Ph.D., Biomedical Engineering, University of Michigan, 2003
Dr. Sutton joined the Bioengineering Department at the University of Illinois in January, 2006. Dr. Sutton received a B.S. in General Engineering from the University of Illinois at Urbana-Champaign. He earned M.S.’s in Biomedical and Electrical Engineering and a PhD in Biomedical Engineering from the University of Michigan in 2003. He has affiliations with the Beckman Institute, Electrical and Computer Engineering Department, and the Department of Speech and Hearing Sciences. His research interests are in developing magnetic resonance imaging acquisition, image reconstruction, and systems modeling approaches to understand brain function.
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The human body is a complex of non-linear, adaptive systems upon which our lives rest. My objective in teaching is to push students to apply and extend their engineering tools to model, describe, and predict behavior of human physiology while gaining an appreciation for the limits of such models.
My research is focused on developing novel methods to image structure and physiological function with magnetic resonance imaging. Application areas include functional neuroimaging and dynamic imaging of muscle function in speech.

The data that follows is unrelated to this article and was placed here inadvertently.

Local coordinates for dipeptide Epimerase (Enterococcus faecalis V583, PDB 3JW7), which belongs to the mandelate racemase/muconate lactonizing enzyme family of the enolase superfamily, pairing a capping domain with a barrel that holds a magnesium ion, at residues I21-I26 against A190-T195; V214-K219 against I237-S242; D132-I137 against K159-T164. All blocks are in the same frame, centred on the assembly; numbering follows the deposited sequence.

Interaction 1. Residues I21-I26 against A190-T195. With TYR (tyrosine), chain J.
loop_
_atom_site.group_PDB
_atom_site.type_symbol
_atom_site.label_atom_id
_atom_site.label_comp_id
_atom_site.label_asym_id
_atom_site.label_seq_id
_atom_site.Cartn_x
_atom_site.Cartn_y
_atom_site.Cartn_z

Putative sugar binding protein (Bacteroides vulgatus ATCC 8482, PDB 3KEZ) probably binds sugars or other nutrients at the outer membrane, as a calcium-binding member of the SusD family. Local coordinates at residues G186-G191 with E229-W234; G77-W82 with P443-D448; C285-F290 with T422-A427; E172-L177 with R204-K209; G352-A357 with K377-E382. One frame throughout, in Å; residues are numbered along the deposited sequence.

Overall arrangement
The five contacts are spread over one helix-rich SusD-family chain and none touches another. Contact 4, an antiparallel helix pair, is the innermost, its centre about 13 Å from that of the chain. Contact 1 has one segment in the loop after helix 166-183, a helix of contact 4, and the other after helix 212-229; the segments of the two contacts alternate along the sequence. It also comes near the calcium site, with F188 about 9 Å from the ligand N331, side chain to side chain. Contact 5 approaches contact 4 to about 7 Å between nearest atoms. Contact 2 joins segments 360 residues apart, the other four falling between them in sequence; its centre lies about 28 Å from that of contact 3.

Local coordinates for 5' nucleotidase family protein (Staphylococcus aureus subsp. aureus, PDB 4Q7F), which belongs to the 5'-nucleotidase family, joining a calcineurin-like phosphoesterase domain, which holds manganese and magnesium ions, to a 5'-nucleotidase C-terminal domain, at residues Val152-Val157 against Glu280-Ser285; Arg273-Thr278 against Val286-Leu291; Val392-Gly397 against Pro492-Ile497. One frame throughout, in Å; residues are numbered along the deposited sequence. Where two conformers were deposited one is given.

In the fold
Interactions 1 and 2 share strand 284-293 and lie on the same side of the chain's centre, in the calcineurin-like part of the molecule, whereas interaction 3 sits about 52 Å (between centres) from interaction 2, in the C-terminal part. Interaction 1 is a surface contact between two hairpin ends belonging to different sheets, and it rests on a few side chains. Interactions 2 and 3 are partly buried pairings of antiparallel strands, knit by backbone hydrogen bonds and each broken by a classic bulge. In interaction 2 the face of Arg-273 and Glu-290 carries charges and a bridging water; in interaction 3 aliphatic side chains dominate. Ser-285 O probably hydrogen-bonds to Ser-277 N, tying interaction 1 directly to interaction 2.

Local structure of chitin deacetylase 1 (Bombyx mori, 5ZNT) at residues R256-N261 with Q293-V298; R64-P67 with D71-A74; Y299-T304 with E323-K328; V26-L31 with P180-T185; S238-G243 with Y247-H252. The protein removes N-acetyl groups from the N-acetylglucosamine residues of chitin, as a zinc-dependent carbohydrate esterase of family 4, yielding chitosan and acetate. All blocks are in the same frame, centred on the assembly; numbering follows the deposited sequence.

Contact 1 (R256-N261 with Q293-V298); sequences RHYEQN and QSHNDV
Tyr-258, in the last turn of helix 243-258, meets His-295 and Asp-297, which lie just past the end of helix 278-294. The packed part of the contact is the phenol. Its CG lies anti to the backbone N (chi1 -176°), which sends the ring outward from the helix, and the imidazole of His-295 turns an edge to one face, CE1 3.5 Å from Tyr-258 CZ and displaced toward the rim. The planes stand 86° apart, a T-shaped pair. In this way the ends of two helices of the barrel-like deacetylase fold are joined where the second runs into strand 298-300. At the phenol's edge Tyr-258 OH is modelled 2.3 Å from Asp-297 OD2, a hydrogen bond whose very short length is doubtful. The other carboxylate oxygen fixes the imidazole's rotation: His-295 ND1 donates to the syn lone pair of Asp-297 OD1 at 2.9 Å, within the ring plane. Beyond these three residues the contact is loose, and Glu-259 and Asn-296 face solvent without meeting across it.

Undergraduate Research Opportunities
During various disease states and even during healthy aging, the human brain undergoes dramatic changes in structural and functional organization, along with changes in metabolic support structures. Magnetic resonance imaging offers many windows into this changing physiology. Analysis of such changes requires applications of linear algebra and statistics upon very large data sets. Currently, there are positions for undergraduates to learn and apply structural analysis methodologies to disease populations such as multiple sclerosis.
- Neuromuscular coupling
- Image Reconstruction
- Magnetic Susceptibility
- Diffusion Weighted Imaging
- Dynamic Imaging
- Functional Magnetic Resonance Imaging
- Biomedical Imaging, Bioengineering, and Acoustics
- Biosensors and bioelectronics